• Join over 1.2 million students every month
  • Accelerate your learning by 29%
  • Unlimited access from just £6.99 per month

Comparing and contrasting the front page of a tabloid and a broadsheet newspaper printed on the same day.

Extracts from this document...


Comparing and Contrasting The Front Page of a Tabloid and a Broadsheet Newspaper printed on the same day My essay is about comparing and contrasting the front page of a newspaper printed on the same day. The two papers I will be analysing are "The Mail on Sunday" which is a tabloid and "The Independent on Sunday" which is a broadsheet newspaper. Both papers were printed on September 30th 2001.The most noticeable difference between tabloid newspapers and broadsheet newspapers would be the size; a tabloid is half exactly the size of a broadsheet. Tabloids tend to use pictures, which cover up more of the page than broadsheets would normally do. Day in day out both types of papers use pictures, the pictures are always placed towards the centre right of the page. Generally only the advanced reader would read a broadsheet, because the language used is much more varied and advance than the tabloid, the tabloids reading age is about 10 years old. Broadsheets are aimed at the social groupings A, B and C1, group A being lawyers, doctors and accountants. Group B consists of teachers, nurses and police officers. C1 includes electrical workers and people in other skilled jobs. A tabloids target audience is groups C2, D and E, C2. Group C2 being plumbers and mechanics. Group D consists of lorry drivers and postal workers. ...read more.


The headline for the secondary article is "British Reported May Face Taliban Spy Charges". Above the headline, there is a large colour of photography of Yvonne Ridley in a plane. Yvonne Ridley is smiling in this photograph, the photograph was taken just as she was entering the "enemy lines" Yvonne Ridley seems to be very confident, because she is sitting up straight and smiling. The secondary article explains who Yvonne Ridley is and what is happening. The article says "Yvonne Ridley, the British journalist detained by the Taliban, is under investigation for spying". That was an extract from the first paragraph, so as you can see the first paragraph explains who Yvonne Ridley is and why she is being held by the Taliban in Afghanistan. The article includes alliteration "War will be waged", conjunctive sentences "but...." and someone's opinion "in days rather than weeks". As the article finishes there is a link for another article within the newspaper. The other secondary headline is "Oops! Sophie rides to Edward's Rescue", this headline is a role reversal because Edward is a prince and normally the male rides to the females rescue, and not the female riding to males rescue. "Oops!" this is sarcasm, because it is not meant. "Rides......Rescue" this is alliteration. The article is about Prince Edwards film company filming Prince William against his will, the Countess of Wessex has taken charge of attempts to counter the criticism Prince Edward received after his television company was accused of snooping on Prince William. ...read more.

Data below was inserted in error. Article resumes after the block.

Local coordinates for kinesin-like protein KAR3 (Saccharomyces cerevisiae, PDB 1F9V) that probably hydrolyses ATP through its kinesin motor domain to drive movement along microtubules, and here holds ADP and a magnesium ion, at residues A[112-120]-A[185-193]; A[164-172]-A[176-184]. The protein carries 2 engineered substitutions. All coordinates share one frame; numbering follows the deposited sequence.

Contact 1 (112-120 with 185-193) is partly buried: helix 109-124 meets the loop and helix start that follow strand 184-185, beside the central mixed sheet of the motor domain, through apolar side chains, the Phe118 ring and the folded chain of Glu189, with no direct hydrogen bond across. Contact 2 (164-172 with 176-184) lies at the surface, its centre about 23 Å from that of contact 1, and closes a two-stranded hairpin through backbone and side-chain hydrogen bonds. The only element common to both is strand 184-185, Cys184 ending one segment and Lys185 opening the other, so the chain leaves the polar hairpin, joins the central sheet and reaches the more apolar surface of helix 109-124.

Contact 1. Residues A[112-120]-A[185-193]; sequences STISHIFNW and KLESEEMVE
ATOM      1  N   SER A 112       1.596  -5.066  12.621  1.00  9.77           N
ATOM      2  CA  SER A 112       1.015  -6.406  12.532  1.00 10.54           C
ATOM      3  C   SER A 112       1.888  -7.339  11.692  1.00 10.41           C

"Mummy" is emotive language. It is emotive language because it uses a child's vocabulary. The picture is very emotive, because it shows Daisy Ridley holding a little puppy dog, Daisy Ridley is looking straight at the camera, this would makes the reader feel as though Daisy Ridley is making eye contact with the reader. Some readers may be able to relate to the expression on Daisy's face because they may have children of their own, and they might know what a child looks like when he or she is helpless or desperate. The little puppy Daisy Ridley is holding in her arms, is also looking right into the camera, this also helps the reader to relate because they may have a pet dog of their own. Underneath the small paragraph telling the story of Yvonne and Daisy Ridley there is a link to a full report a few pages within the newspaper. If I was to read a newspaper, I would prefer to read a newspaper that is light-hearted, a paper which I can pick up and in five minutes have read two or three articles. Tabloids are what I prefer to read, because they give me everything I would want from a newspaper. Therefore I would rather read "The Mail On Sunday", because it is light-hearted, easy to read and it is aimed at people my age. "The Independent On Sunday" would be a good paper to read if I would like to read about politics, and if I wanted a paper that went into a lot of detail. ...read more.